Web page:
This weekend I was in San Diego, staying right across the street from Fashion Valley, a huge high end mall. Because it’s easy to walk there, it is one of my tourist attractions when I go to San Diego. I always visit the Apple store. They always take time to talk to me at length about anything I want to talk about. (Hah! makes me sound like a lonely old lady who goes around looking for someone who will talk to her. Oh, maybe I am. Not.) Anyway, I tried out the new Macbook and was shocked by its lightning speed. I am still quite happy with my older Powerbook, but had no idea a computer could be as fast as this Macbook. The salesguy – they have some name for them, (not Genius – they are the ones that help you troubleshoot), maybe they call them “best friends,” cause that’s how they act. Anyway he was telling me all about the specs of the computer and why I should get the best hard drive I can afford but don’t need more than the 2G of memory on and on. No pressure, just smart logic is a big seller. I could have just anteed up right then and there and walked out with one.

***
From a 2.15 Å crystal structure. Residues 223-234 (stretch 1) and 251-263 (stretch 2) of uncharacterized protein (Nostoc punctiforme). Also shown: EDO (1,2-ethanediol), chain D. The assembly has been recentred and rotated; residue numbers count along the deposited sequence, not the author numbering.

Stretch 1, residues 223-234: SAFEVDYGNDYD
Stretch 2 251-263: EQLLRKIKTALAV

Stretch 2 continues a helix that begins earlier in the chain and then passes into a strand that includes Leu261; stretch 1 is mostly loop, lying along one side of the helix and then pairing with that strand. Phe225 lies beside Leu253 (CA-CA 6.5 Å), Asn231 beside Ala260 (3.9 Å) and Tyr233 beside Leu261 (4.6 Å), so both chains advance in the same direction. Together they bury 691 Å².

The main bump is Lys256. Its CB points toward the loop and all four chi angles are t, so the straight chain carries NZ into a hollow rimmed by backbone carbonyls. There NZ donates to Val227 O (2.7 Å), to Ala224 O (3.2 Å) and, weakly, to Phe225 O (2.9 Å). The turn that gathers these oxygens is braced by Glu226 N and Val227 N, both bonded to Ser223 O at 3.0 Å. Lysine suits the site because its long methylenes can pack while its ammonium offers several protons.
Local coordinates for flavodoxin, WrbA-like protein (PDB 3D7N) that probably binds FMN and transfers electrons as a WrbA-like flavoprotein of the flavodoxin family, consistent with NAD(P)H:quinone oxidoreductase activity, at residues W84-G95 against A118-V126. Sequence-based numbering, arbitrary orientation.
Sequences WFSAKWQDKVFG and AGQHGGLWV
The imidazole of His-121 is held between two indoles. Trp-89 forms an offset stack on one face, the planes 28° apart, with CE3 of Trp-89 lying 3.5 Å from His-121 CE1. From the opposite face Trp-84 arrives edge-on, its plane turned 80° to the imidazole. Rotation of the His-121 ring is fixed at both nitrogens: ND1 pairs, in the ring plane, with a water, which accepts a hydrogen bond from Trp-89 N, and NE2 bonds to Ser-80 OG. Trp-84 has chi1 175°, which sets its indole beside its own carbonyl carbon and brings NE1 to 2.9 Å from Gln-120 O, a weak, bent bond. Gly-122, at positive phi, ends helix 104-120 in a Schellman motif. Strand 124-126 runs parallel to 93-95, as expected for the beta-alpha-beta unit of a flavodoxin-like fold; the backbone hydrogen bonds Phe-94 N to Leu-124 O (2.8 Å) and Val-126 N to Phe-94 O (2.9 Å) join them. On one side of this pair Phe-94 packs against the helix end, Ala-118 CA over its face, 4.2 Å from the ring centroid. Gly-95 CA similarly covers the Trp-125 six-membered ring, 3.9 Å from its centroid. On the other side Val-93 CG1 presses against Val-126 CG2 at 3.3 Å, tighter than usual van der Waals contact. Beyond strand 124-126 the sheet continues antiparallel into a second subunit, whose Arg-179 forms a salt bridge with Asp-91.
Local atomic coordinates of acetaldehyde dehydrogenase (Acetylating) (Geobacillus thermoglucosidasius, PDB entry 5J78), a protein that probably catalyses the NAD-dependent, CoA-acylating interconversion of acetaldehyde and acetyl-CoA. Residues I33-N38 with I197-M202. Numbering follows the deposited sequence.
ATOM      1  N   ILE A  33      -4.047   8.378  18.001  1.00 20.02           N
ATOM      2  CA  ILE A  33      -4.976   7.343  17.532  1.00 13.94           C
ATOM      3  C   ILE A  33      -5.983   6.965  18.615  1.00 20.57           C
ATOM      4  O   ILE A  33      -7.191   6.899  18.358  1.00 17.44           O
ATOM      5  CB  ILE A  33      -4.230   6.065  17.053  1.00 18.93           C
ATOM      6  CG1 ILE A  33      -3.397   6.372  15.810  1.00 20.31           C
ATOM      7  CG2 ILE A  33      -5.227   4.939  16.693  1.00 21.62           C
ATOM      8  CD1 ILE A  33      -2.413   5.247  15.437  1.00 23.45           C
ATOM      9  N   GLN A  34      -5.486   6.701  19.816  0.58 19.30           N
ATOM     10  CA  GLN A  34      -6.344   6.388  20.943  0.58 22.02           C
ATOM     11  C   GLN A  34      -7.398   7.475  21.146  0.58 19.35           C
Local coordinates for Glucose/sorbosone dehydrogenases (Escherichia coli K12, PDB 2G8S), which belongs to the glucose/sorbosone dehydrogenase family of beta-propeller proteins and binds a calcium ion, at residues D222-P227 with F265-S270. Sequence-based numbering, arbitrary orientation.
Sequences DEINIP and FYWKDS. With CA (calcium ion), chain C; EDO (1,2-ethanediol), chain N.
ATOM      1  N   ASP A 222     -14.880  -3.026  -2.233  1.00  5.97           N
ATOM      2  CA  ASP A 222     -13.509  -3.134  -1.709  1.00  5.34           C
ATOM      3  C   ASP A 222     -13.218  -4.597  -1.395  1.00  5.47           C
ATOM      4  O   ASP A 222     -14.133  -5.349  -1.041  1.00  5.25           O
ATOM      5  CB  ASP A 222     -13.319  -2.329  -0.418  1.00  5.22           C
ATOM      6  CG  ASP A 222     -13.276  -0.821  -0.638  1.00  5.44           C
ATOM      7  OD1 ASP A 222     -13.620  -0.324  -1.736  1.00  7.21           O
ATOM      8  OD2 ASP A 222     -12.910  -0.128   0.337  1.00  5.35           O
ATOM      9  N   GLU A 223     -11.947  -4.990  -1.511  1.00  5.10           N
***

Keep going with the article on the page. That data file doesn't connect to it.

When I went back to my room, I did the math. The work I’m doing this summer, the plans I have made for the money, which don’t – or haven’t – included a new computer all spun through my head. It’s amazing to me how virtuous I am in my intention to pay off all my debt (which intention I am steadfast in maintaining), until I see something shiny like this new Mac. The world of spending money opens like a giant chasm before me when I see something I really want. It’s an interesting thing to observe. And avoid. (Deep breath, calm down…)
As I walked through that mall, I could see that others are doing the same kind of self calming. Several stores were closing and I noticed a couple of others are no longer there. Even in San Diego, even in a mall with Nordstroms, Bloomingdales, Tiffany, Prada and Kate Spade, people are keeping a tighter rein on their purse strings, it seems. Guess it’s just the right thing to do. For now. It will be interesting to see if this continues into the future, once we get used to holding back the non-essential spending. I am sure it will for me. Enough stuff is enough.